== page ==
This Week in History
The Acme Skate and Canada's Favourite Pastime
For the week of Monday, January 26, 2015
January 26, 1834, is the birth date of John Forbes, the inventor of the world-famous Acme Skate. His invention changed the way Canadians thought of ice-skating and sparked the country’s love of ice.
Forbes was born in England and as a child immigrated to Halifax, Nova Scotia, with his father. As a young man, Forbes worked as a clerk at the local hardware company of David Starr & Sons, which sold sports equipment, including ice-skates. Skates in the mid-19th century were typically made of wooden blocks with iron blades that were strapped and screwed to the skater’s boot. Such skates had many design flaws. The wood was prone to splitting, straps frequently came loose, and the screws painfully cut into skaters’ heels. Wanting to make skating more enjoyable, Forbes experimented to improve the design.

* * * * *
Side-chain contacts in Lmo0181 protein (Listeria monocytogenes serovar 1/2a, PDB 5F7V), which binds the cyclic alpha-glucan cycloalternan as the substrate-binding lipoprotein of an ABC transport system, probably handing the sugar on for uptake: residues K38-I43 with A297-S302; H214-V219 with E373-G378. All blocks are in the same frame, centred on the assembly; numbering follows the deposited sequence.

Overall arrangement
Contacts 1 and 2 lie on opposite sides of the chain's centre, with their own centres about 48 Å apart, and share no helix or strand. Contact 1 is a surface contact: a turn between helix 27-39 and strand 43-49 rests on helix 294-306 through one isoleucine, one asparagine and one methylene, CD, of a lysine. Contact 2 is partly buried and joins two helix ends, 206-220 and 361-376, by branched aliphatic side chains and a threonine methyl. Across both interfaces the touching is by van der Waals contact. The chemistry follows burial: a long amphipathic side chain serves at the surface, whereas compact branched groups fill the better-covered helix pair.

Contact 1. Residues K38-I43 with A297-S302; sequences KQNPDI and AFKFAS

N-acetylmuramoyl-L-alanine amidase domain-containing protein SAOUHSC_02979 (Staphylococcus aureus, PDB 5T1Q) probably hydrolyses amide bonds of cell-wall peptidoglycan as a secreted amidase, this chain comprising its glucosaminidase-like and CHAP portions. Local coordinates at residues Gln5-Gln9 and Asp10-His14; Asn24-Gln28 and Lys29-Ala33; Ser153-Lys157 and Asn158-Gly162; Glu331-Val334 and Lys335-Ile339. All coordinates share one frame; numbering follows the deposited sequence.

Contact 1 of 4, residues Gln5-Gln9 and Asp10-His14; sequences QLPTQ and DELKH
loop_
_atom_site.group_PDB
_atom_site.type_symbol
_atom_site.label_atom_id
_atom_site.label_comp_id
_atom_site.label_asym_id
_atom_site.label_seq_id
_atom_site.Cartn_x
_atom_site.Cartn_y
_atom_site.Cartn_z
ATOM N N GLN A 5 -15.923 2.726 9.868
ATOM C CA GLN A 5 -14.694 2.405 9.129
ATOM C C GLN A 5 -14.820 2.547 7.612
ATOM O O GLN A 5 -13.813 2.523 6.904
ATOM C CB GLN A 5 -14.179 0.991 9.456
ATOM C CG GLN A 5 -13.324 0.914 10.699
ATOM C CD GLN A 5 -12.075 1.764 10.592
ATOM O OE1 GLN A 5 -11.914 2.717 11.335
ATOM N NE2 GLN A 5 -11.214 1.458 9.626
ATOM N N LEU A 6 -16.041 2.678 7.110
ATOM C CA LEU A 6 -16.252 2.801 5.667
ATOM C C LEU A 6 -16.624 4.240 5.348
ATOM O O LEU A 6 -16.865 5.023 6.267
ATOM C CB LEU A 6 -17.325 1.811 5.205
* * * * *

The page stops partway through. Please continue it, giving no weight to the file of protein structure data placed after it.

Forbes’s design made winter sports more comfortable for the recreational skater. With shorter skate blades it also improved competitive performance whereby skaters could make stronger strides, increase speed, and take sharper turns. The invention of the Acme Skate popularized ice-skating and hockey on both indoor and outdoor rinks, at home and abroad.
Starr Manufacturing Company was designated a National Historic Event in 2007 for its role in establishing ice-skating and hockey as Canada’s primary winter recreations. These pastimes continue to be enjoyed throughout the country, including on the world’s largest skating rink, the Rideau Canal National Historic Site, or at the Trent-Severn Waterway National Historic Site.
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